The quality of life in Wellington, New Zealand, plays a big part in skilled migrants’ decisions to choose to live in the city and contribute to its economic prosperity, according to a new Department of Labour study.
The migrants in the study who arrived in Wellington under the Skilled Migrant Category said they had deliberately chosen it above other cities in New Zealand because of its physical beauty and geographical compactness, its unique labour market, its educational institutions and for family connections.
The research is based on in depth interviews with a small group of migrants who had earlier taken part in the Longitudinal Immigration Survey, a piece of research examining the experiences and settlement outcomes of New Zealand migrants during their first three years of permanent residence.
The 22 migrants interviewed for the study, Why Wellington? were selected from people living close to the Wellington central business district and included people from the United Kingdom, South Africa, Japan, Taiwan, China, India, Indonesia, the Philippines, Vanuatu and Fiji.
The study participants were highly skilled people and all but four were professionals or managers. They said they found Wellington socially diverse and friendly.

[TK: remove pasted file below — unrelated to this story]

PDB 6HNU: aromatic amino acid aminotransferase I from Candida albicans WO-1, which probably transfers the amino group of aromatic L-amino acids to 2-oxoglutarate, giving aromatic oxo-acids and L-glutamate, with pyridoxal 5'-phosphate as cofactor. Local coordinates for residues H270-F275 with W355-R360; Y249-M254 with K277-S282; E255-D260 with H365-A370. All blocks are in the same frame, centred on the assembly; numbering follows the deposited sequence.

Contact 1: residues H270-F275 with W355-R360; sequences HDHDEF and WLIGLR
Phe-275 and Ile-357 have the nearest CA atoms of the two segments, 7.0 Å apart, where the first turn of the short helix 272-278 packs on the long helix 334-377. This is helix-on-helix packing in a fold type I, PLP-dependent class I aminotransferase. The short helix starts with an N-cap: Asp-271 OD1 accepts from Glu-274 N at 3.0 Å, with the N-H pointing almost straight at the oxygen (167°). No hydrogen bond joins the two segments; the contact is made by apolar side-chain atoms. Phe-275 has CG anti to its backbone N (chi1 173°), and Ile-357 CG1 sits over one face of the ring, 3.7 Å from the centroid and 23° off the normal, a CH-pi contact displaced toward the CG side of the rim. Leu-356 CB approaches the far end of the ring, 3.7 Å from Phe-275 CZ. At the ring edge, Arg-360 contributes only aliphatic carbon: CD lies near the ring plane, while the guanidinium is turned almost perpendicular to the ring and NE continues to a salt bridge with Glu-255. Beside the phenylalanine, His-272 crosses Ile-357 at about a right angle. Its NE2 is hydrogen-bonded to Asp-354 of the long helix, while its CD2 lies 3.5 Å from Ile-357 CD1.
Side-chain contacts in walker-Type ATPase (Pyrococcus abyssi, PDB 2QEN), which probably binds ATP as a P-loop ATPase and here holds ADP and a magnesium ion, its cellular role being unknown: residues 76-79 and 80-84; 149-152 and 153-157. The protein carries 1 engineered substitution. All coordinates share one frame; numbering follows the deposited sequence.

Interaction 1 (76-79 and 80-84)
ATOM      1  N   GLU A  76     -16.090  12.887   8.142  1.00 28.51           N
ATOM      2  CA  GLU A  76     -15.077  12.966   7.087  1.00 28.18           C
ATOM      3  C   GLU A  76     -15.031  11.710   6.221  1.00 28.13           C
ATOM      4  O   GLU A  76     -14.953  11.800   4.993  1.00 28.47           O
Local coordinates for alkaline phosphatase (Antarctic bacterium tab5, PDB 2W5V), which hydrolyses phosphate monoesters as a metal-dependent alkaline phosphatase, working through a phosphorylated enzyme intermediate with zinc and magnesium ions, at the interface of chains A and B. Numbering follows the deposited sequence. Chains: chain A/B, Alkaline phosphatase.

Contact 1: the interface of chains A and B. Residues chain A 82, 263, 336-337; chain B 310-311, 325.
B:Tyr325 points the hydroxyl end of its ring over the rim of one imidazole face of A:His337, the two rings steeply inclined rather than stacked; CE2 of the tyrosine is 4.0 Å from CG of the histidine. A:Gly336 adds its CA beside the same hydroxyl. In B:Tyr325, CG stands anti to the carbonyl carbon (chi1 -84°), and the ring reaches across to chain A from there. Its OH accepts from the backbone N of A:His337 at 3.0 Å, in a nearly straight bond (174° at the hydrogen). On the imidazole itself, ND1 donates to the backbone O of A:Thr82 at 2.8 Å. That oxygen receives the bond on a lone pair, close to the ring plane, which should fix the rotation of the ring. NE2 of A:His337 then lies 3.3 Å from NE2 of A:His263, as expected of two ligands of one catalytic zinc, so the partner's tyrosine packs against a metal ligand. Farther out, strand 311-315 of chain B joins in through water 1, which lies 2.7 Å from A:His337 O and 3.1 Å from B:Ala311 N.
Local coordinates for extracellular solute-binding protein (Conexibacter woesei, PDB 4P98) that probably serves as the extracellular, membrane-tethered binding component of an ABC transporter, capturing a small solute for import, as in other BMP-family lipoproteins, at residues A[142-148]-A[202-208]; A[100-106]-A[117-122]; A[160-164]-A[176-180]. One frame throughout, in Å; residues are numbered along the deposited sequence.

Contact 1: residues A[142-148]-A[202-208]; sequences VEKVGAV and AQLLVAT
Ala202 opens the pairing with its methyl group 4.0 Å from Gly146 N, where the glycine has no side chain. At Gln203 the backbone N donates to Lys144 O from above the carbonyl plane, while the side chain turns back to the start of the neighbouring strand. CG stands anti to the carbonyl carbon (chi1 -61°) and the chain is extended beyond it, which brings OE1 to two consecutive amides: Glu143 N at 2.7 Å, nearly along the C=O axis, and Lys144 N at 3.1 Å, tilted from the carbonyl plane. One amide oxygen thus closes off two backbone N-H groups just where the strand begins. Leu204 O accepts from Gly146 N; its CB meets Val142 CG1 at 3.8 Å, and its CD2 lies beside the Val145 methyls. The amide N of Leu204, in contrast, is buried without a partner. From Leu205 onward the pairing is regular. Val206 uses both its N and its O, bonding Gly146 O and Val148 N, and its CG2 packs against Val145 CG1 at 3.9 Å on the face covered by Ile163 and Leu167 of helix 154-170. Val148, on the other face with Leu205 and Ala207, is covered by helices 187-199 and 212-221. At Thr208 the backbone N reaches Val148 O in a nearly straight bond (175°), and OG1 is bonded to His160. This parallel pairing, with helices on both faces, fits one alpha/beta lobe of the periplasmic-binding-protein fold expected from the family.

‘The lifestyle here is very ideal, you know I can have a reasonably good job and also urban life but at the same time be close nature. It is 10 minutes to everything. Ten minutes to the beach, 10 minutes to the forest, to the bush, yeah and 10 minutes to downtown,’ one woman said.
The study is to be followed up with further research with migrants in other centres to explore similarities and differences in the motivations that underpin the national patterns of settling and further migration decisions, the Head of Immigration, Nigel Bickle said.
‘These findings help us learn more about how we can attract and retain the people we need for our economy to grow. Immigration plays a vital role in securing New Zealand’s prosperity. It supplies critical skills for our workforce, visitors for our valuable tourism industry and overseas students for our education industry, which are all important for the Wellington economy and its continued growth,’ he added.
Wellington Mayor Celia Wade-Brown said it had helped to confirm ‘what we all know about our city. Wellington is a compact, cosmopolitan city in a beautiful environment’. She added; ‘It also confirms the importance of actively promoting the city internationally to prospective migrants and supporting their settlement here through the Wellington Regional Settlement Strategy, a central government/local government initiative.’